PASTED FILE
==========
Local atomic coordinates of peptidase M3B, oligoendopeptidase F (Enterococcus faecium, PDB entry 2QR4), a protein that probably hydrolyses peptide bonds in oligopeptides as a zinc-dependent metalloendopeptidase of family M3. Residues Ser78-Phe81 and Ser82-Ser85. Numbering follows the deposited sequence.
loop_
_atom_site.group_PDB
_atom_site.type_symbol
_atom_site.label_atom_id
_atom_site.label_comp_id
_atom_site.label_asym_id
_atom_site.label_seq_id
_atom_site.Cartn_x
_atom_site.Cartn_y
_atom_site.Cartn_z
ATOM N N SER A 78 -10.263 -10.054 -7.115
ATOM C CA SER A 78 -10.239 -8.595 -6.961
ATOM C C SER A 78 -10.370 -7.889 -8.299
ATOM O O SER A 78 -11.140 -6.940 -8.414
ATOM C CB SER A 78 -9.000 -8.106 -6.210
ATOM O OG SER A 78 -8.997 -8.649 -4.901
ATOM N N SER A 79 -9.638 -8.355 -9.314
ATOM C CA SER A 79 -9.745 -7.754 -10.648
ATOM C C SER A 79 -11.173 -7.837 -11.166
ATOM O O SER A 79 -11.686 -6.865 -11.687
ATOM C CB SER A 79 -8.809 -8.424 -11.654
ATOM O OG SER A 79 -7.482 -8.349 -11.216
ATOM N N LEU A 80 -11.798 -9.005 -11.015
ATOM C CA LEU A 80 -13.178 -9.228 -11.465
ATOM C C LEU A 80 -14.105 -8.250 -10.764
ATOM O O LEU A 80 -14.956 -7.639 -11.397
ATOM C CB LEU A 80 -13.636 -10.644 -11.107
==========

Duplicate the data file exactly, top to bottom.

Local atomic coordinates of peptidase M3B, oligoendopeptidase F (Enterococcus faecium, PDB entry 2QR4), a protein that probably hydrolyses peptide bonds in oligopeptides as a zinc-dependent metalloendopeptidase of family M3. Residues Ser78-Phe81 and Ser82-Ser85. Numbering follows the deposited sequence.
loop_
_atom_site.group_PDB
_atom_site.type_symbol
_atom_site.label_atom_id
_atom_site.label_comp_id
_atom_site.label_asym_id
_atom_site.label_seq_id
_atom_site.Cartn_x
_atom_site.Cartn_y
_atom_site.Cartn_z
ATOM N N SER A 78 -10.263 -10.054 -7.115
ATOM C CA SER A 78 -10.239 -8.595 -6.961
ATOM C C SER A 78 -10.370 -7.889 -8.299
ATOM O O SER A 78 -11.140 -6.940 -8.414
ATOM C CB SER A 78 -9.000 -8.106 -6.210
ATOM O OG SER A 78 -8.997 -8.649 -4.901
ATOM N N SER A 79 -9.638 -8.355 -9.314
ATOM C CA SER A 79 -9.745 -7.754 -10.648
ATOM C C SER A 79 -11.173 -7.837 -11.166
ATOM O O SER A 79 -11.686 -6.865 -11.687
ATOM C CB SER A 79 -8.809 -8.424 -11.654
ATOM O OG SER A 79 -7.482 -8.349 -11.216
ATOM N N LEU A 80 -11.798 -9.005 -11.015
ATOM C CA LEU A 80 -13.178 -9.228 -11.465
ATOM C C LEU A 80 -14.105 -8.250 -10.764
ATOM O O LEU A 80 -14.956 -7.639 -11.397
ATOM C CB LEU A 80 -13.636 -10.644 -11.107